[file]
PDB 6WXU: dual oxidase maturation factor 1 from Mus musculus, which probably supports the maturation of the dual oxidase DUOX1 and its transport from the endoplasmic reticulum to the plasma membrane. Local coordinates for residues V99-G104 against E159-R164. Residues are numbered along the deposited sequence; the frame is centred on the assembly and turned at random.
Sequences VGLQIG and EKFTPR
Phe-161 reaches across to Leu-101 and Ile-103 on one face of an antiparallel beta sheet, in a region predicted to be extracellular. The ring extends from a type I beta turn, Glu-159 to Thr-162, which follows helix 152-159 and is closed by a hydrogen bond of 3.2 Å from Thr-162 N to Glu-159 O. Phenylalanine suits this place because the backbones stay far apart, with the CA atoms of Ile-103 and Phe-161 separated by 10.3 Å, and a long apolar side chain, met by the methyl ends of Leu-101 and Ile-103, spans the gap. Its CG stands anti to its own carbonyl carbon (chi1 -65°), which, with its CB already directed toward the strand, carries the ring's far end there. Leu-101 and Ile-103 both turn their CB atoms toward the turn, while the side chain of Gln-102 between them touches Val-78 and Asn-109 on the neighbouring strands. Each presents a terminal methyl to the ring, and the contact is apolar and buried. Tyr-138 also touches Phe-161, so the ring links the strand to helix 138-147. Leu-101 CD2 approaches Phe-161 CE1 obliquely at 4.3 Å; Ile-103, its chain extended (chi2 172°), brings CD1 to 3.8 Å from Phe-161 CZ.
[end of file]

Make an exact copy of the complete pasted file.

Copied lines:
PDB 6WXU: dual oxidase maturation factor 1 from Mus musculus, which probably supports the maturation of the dual oxidase DUOX1 and its transport from the endoplasmic reticulum to the plasma membrane. Local coordinates for residues V99-G104 against E159-R164. Residues are numbered along the deposited sequence; the frame is centred on the assembly and turned at random.
Sequences VGLQIG and EKFTPR
Phe-161 reaches across to Leu-101 and Ile-103 on one face of an antiparallel beta sheet, in a region predicted to be extracellular. The ring extends from a type I beta turn, Glu-159 to Thr-162, which follows helix 152-159 and is closed by a hydrogen bond of 3.2 Å from Thr-162 N to Glu-159 O. Phenylalanine suits this place because the backbones stay far apart, with the CA atoms of Ile-103 and Phe-161 separated by 10.3 Å, and a long apolar side chain, met by the methyl ends of Leu-101 and Ile-103, spans the gap. Its CG stands anti to its own carbonyl carbon (chi1 -65°), which, with its CB already directed toward the strand, carries the ring's far end there. Leu-101 and Ile-103 both turn their CB atoms toward the turn, while the side chain of Gln-102 between them touches Val-78 and Asn-109 on the neighbouring strands. Each presents a terminal methyl to the ring, and the contact is apolar and buried. Tyr-138 also touches Phe-161, so the ring links the strand to helix 138-147. Leu-101 CD2 approaches Phe-161 CE1 obliquely at 4.3 Å; Ile-103, its chain extended (chi2 172°), brings CD1 to 3.8 Å from Phe-161 CZ.